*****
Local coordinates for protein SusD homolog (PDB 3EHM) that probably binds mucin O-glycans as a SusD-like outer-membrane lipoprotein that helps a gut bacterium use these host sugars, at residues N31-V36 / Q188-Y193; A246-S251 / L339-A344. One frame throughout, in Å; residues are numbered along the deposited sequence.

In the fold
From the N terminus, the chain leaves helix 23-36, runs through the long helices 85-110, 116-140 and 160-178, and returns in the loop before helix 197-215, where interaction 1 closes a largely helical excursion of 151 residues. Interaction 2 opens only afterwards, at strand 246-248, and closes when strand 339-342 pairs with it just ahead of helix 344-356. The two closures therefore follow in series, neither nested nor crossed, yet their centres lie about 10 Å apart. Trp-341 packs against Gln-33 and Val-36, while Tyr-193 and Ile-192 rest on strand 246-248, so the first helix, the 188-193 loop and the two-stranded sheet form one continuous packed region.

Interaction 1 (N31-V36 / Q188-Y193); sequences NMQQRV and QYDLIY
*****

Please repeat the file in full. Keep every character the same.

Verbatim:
Local coordinates for protein SusD homolog (PDB 3EHM) that probably binds mucin O-glycans as a SusD-like outer-membrane lipoprotein that helps a gut bacterium use these host sugars, at residues N31-V36 / Q188-Y193; A246-S251 / L339-A344. One frame throughout, in Å; residues are numbered along the deposited sequence.

In the fold
From the N terminus, the chain leaves helix 23-36, runs through the long helices 85-110, 116-140 and 160-178, and returns in the loop before helix 197-215, where interaction 1 closes a largely helical excursion of 151 residues. Interaction 2 opens only afterwards, at strand 246-248, and closes when strand 339-342 pairs with it just ahead of helix 344-356. The two closures therefore follow in series, neither nested nor crossed, yet their centres lie about 10 Å apart. Trp-341 packs against Gln-33 and Val-36, while Tyr-193 and Ile-192 rest on strand 246-248, so the first helix, the 188-193 loop and the two-stranded sheet form one continuous packed region.

Interaction 1 (N31-V36 / Q188-Y193); sequences NMQQRV and QYDLIY